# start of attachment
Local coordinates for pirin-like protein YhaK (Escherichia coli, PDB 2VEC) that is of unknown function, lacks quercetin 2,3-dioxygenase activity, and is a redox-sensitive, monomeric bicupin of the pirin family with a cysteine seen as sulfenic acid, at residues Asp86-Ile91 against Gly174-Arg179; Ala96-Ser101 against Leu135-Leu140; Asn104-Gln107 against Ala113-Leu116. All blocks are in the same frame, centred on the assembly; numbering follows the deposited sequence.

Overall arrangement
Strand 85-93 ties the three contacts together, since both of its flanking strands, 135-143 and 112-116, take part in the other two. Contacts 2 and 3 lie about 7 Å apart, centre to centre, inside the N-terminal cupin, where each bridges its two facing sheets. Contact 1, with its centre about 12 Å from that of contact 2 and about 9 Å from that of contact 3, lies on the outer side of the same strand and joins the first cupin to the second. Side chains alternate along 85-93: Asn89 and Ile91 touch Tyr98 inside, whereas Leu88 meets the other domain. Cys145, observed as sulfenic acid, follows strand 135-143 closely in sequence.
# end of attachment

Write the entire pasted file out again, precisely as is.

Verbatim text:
Local coordinates for pirin-like protein YhaK (Escherichia coli, PDB 2VEC) that is of unknown function, lacks quercetin 2,3-dioxygenase activity, and is a redox-sensitive, monomeric bicupin of the pirin family with a cysteine seen as sulfenic acid, at residues Asp86-Ile91 against Gly174-Arg179; Ala96-Ser101 against Leu135-Leu140; Asn104-Gln107 against Ala113-Leu116. All blocks are in the same frame, centred on the assembly; numbering follows the deposited sequence.

Overall arrangement
Strand 85-93 ties the three contacts together, since both of its flanking strands, 135-143 and 112-116, take part in the other two. Contacts 2 and 3 lie about 7 Å apart, centre to centre, inside the N-terminal cupin, where each bridges its two facing sheets. Contact 1, with its centre about 12 Å from that of contact 2 and about 9 Å from that of contact 3, lies on the outer side of the same strand and joins the first cupin to the second. Side chains alternate along 85-93: Asn89 and Ile91 touch Tyr98 inside, whereas Leu88 meets the other domain. Cys145, observed as sulfenic acid, follows strand 135-143 closely in sequence.